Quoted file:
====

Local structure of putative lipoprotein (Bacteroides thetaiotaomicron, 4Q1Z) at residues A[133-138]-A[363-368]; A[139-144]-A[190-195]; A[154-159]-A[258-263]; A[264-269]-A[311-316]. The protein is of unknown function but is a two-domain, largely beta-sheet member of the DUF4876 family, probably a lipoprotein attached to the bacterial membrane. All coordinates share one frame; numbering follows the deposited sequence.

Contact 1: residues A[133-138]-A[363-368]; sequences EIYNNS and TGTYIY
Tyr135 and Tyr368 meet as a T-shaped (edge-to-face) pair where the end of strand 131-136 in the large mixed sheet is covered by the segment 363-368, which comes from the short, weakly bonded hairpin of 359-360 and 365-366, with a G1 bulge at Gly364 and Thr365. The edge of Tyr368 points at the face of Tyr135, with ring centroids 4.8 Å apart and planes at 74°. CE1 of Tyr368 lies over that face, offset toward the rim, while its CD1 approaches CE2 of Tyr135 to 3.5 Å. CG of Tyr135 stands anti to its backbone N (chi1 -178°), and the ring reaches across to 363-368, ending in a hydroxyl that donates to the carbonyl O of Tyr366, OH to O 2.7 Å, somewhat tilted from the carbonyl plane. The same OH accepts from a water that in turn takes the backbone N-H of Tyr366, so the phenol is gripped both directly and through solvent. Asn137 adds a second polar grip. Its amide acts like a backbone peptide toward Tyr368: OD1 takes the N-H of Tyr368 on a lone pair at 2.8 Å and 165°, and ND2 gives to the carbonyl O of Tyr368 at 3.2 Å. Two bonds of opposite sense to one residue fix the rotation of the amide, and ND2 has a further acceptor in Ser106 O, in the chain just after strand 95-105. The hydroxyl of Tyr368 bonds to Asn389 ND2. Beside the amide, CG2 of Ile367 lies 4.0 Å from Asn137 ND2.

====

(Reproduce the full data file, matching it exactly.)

Local structure of putative lipoprotein (Bacteroides thetaiotaomicron, 4Q1Z) at residues A[133-138]-A[363-368]; A[139-144]-A[190-195]; A[154-159]-A[258-263]; A[264-269]-A[311-316]. The protein is of unknown function but is a two-domain, largely beta-sheet member of the DUF4876 family, probably a lipoprotein attached to the bacterial membrane. All coordinates share one frame; numbering follows the deposited sequence.

Contact 1: residues A[133-138]-A[363-368]; sequences EIYNNS and TGTYIY
Tyr135 and Tyr368 meet as a T-shaped (edge-to-face) pair where the end of strand 131-136 in the large mixed sheet is covered by the segment 363-368, which comes from the short, weakly bonded hairpin of 359-360 and 365-366, with a G1 bulge at Gly364 and Thr365. The edge of Tyr368 points at the face of Tyr135, with ring centroids 4.8 Å apart and planes at 74°. CE1 of Tyr368 lies over that face, offset toward the rim, while its CD1 approaches CE2 of Tyr135 to 3.5 Å. CG of Tyr135 stands anti to its backbone N (chi1 -178°), and the ring reaches across to 363-368, ending in a hydroxyl that donates to the carbonyl O of Tyr366, OH to O 2.7 Å, somewhat tilted from the carbonyl plane. The same OH accepts from a water that in turn takes the backbone N-H of Tyr366, so the phenol is gripped both directly and through solvent. Asn137 adds a second polar grip. Its amide acts like a backbone peptide toward Tyr368: OD1 takes the N-H of Tyr368 on a lone pair at 2.8 Å and 165°, and ND2 gives to the carbonyl O of Tyr368 at 3.2 Å. Two bonds of opposite sense to one residue fix the rotation of the amide, and ND2 has a further acceptor in Ser106 O, in the chain just after strand 95-105. The hydroxyl of Tyr368 bonds to Asn389 ND2. Beside the amide, CG2 of Ile367 lies 4.0 Å from Asn137 ND2.